That’s how I felt about my room. I loved staying up late after everyone had gone to sleep and watching movies, listening to music, reading, or just lying in bed. That’s how I recharged myself and how I collected myself when I wasn’t busy socializing or doing productive things.
Whenever I used to do “visualization” exercises suggested to me by different people, I always pictured myself walking up the stairs, going into my room, and diving under my covers on my bed. I’ve only been up to my room about three times in the past two and a half years.
When I went home a few weeks ago, I asked my mom why I was having to choose what items to keep from the boxes of CD's, DVD's, electronics, and random stuff that were under my bed.
“Your youngest sister needs a room, too,” she said, “and we already use your brother’s room as a guest room.”
That hit me hard.
I was upset when I asked my parents for my stereo so I could take it to my apartment and I thought they had thrown it away (thankfully they were able to find it a few weeks later in the attic). It’s hard to see things I had in my room being used by others or put into the attic, because of the memories and attachments I associate with things. It sucks that I often dream of going up to my room but cannot do so and that I haven’t even seen it in over a year.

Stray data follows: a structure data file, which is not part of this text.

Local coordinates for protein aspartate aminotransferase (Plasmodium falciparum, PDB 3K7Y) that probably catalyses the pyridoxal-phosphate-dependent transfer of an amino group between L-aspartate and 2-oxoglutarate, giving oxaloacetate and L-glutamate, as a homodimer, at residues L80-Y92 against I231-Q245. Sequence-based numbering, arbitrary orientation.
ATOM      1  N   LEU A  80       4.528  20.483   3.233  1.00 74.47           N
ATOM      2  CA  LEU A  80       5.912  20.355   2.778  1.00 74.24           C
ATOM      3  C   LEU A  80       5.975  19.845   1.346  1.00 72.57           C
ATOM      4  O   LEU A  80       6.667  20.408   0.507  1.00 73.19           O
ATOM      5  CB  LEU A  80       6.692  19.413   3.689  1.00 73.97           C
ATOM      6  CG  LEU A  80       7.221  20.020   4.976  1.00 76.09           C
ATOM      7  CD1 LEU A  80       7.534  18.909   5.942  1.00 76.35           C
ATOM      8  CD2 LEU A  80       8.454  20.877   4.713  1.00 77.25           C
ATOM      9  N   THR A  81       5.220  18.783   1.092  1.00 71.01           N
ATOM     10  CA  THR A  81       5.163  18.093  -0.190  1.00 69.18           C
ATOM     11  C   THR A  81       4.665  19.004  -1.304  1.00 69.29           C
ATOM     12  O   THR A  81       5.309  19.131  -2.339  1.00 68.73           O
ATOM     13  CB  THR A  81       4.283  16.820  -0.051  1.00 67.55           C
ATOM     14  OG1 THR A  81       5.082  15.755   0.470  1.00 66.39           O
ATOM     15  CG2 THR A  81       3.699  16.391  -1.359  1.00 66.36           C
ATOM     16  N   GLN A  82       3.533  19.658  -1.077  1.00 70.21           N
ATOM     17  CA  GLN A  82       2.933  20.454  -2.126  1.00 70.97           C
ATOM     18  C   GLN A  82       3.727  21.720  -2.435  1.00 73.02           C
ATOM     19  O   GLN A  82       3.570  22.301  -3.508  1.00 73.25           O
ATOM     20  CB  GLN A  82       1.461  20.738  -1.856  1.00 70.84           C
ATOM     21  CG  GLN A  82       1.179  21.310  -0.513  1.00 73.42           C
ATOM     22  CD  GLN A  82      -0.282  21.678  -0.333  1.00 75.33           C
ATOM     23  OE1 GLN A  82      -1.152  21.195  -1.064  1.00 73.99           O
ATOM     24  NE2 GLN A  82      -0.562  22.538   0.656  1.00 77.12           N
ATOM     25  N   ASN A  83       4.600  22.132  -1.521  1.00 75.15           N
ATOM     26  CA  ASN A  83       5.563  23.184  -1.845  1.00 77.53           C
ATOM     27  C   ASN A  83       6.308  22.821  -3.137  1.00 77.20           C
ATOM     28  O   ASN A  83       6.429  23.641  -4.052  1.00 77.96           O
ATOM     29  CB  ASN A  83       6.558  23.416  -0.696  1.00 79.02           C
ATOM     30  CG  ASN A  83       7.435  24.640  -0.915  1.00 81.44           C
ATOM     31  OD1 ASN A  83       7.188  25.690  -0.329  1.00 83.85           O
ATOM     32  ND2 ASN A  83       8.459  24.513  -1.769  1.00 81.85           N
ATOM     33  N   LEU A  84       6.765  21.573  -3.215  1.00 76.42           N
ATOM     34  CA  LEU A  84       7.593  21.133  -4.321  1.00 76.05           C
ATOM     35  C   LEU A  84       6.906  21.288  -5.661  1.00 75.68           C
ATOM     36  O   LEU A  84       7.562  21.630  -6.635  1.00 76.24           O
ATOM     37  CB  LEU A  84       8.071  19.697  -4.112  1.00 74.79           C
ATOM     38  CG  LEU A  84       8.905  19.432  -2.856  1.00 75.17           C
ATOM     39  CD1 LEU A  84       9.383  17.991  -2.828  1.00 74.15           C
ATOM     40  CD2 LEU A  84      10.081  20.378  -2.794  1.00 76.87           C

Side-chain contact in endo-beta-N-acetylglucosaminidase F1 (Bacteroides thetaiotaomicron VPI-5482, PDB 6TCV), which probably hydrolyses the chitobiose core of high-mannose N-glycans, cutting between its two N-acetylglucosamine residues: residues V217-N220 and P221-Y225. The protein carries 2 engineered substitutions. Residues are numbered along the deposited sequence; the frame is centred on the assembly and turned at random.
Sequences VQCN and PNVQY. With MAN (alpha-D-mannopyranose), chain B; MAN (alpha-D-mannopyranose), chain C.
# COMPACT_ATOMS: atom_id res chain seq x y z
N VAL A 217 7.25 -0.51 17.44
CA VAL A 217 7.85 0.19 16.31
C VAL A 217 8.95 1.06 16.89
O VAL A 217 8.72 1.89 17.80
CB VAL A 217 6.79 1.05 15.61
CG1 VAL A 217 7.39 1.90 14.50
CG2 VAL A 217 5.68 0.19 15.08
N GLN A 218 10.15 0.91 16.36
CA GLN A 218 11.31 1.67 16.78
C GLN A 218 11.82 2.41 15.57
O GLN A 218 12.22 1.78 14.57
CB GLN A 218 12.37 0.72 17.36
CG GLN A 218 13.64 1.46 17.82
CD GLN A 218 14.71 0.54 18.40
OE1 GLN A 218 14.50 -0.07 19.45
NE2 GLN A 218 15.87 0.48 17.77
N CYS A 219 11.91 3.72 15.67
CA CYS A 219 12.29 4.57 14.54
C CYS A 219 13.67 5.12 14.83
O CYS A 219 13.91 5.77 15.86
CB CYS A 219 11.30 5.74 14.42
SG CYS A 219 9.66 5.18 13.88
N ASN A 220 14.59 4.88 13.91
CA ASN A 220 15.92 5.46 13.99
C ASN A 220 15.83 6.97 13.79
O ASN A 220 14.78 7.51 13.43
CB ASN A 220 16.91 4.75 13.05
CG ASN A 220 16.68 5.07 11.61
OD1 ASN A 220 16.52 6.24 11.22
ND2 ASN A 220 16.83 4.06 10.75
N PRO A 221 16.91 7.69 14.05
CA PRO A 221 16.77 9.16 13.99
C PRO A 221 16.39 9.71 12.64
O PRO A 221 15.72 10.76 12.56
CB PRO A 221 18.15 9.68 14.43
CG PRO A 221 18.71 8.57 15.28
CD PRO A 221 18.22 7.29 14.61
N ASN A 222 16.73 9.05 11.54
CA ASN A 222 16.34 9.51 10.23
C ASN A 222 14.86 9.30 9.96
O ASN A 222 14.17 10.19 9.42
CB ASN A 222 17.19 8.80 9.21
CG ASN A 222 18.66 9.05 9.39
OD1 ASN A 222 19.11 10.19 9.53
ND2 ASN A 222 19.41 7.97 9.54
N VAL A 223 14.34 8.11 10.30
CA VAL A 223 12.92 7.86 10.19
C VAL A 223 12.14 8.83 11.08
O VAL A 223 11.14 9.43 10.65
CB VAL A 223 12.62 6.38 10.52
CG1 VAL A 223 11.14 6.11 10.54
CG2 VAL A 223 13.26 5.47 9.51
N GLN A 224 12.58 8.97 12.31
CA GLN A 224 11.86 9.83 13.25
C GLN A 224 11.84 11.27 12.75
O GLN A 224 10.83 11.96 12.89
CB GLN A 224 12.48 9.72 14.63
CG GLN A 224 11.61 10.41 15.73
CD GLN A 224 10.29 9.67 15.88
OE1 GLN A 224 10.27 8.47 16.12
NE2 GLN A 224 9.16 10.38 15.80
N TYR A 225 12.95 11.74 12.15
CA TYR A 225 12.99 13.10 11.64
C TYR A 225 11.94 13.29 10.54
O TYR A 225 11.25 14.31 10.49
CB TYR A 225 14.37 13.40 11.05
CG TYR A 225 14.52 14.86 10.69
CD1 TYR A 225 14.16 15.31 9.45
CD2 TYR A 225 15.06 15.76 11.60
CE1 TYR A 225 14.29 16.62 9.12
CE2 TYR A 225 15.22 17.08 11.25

It looks like the goal I’ve had of one day walking up the stairs and going to my room by myself and lying on my bed will really never happen. That’s a tough reality to accept.
I’ll never feel at home in the former guest room that I sleep in on the main floor whenever I go back home; that’s not my room. I don’t really feel at home in my apartment in Athens because most of my time is spent in my study room. I know this sounds dumb to a lot of people, but this is important to me.
Monday, November 14, 2011
Monday, November 7, 2011
A friend of mine was asking me questions about my accident and how I felt about things, so I referred her to this talk I did because I couldn’t answer them all at the time. I ended up watching a little bit of it again myself.
In that talk to high school students, I said some things about my high school days and I mentioned how I was voted most likely to succeed. “Kind of ironic how that turned out,” I said. I thought it was ironic because I wasn’t successful and I was in a wheelchair—not what my classmates had expected.